Deborah Colker and Brazilian Contemporary Dance
The insatiable mind behind Brazil’s largest contemporary dance company, Deborah Colker speaks to Jungle about the building of her career and her new show, Cruel
Perseverance and a lot of energy. These are, without a doubt, two of the most defining traits in the personality of Deborah Colker. The Rio-born dancer of Jewish Russian descent started out with ballet, learnt piano and went on to play volleyball, turning professional in the latter, before deciding to return to dance. After realising it was the right path for her, and from the very start in the early 80s, Deborah has choreographed shows, taught lessons, worked in fashion, theatre and carnival; she created special sequences for the World Cup and became the first woman to develop a dance for Cirque du Soleil, in celebration of the 25th anniversary of the Canadian company.
To the passerby, Deborah, short and with a certain way about her – girlish, yet with a touch of tomboy – could go unnoticed in relation to her vast experience with dance. But one merely has to see her on the stage for any doubt to disappear; the vigour and precision with which she executes movements choreographed right down to the millimetre together with her company simply transform her into a giant. Even when she can’t be identified, whether amid the dancers or not even on stage, she has the ability to captivate the audience with her extremely fertile imagination, through the routines which she develops.
Creating a singular and unprecedented style in Brazil, the trademark of the company today, Deborah strives for more. And the mixture of contemporary dance with circus acrobatics enveloped broader influences, the necessity for which was determined by the very shows themselves. After Rota, in 1997, she realised the importance of staying close to the classical. “Rota was greatly responsible for my returning to a love of classical ballet. Its technique benefits the existence of a contemporary dance company every day, and this can be seen in every sense: in the discipline, the aesthetic, the technique, breathing, and synchronicity”, she says.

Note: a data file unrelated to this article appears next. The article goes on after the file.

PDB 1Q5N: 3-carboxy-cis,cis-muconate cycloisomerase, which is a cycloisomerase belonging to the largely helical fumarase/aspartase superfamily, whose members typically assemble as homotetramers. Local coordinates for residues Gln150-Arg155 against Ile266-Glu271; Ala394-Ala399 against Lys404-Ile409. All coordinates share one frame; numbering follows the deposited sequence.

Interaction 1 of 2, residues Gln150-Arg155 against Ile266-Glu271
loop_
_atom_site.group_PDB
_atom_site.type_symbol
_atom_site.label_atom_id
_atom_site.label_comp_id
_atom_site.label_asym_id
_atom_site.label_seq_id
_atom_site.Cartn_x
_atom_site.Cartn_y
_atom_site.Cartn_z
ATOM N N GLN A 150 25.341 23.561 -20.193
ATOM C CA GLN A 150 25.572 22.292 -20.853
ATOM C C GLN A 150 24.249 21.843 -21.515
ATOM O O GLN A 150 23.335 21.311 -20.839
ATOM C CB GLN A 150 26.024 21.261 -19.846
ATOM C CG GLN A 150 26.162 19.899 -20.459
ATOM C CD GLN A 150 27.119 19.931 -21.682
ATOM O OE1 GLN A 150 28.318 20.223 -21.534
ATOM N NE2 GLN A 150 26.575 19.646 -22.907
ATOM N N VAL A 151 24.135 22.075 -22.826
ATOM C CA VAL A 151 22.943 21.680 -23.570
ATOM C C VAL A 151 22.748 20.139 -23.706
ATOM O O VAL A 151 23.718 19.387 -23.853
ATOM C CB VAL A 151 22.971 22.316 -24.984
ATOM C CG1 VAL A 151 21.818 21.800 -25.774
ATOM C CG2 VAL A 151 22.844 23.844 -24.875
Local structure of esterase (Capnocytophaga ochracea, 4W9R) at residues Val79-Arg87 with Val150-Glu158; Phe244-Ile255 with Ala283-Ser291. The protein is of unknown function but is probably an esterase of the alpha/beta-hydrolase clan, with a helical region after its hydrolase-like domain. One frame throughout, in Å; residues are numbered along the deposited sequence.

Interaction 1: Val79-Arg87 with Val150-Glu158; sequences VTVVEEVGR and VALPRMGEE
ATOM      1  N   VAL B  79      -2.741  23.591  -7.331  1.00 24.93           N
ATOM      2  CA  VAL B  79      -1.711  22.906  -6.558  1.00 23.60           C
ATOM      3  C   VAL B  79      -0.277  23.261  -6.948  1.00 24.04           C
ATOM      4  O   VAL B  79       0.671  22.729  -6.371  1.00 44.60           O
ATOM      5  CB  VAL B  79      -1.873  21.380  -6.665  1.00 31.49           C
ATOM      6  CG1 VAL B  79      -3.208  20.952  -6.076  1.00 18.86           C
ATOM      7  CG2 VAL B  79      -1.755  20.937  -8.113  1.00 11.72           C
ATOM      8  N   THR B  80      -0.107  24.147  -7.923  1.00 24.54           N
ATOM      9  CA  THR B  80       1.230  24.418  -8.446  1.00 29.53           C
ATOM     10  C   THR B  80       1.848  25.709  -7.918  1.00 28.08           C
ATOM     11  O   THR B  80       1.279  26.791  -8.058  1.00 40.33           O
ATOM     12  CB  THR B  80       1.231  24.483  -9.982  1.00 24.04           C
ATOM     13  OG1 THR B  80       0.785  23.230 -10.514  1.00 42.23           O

Then after Nó, in 2005, she took the gamble of applying more drama to the shows. And her doing so was not in vain, as her latest work, Cruel, which Deborah is actually presenting around the UK, arriving in London in June, is inspired by the cruelty of youth and of old age, and by emotions such as love, passion, lust and rejection.
Beyond winning innumerous awards in Brazil, the Deborah Colker Dance Company also received in 2001, in London, the Laurence Olivier Award for best choreography for Mix, a fusion of their first two productions, Vulcão (Volcano) and Velox. Talking to Jungle, the choreographer, now 50, reflects on her long journey since starting her own company, right through to her modern day recognition amongst audiences and critics alike.
How and when did you start dancing?
I started when young, studying ballet between the age of five and eight, and then I stopped so as to study piano and volleyball, and focus on my other studies. When I was 15 I began dancing once again, taking classes in ballet, jazz and tap dance. When I was 17 I started contemporary dance, and it was then that I chose to devote myself to dance, though I went on to study Psychology. In 2000, I returned to study piano again. I still dance classical ballet, even today, but it was in contemporary dance that I found a means in which to express my ideas, feelings and concerns.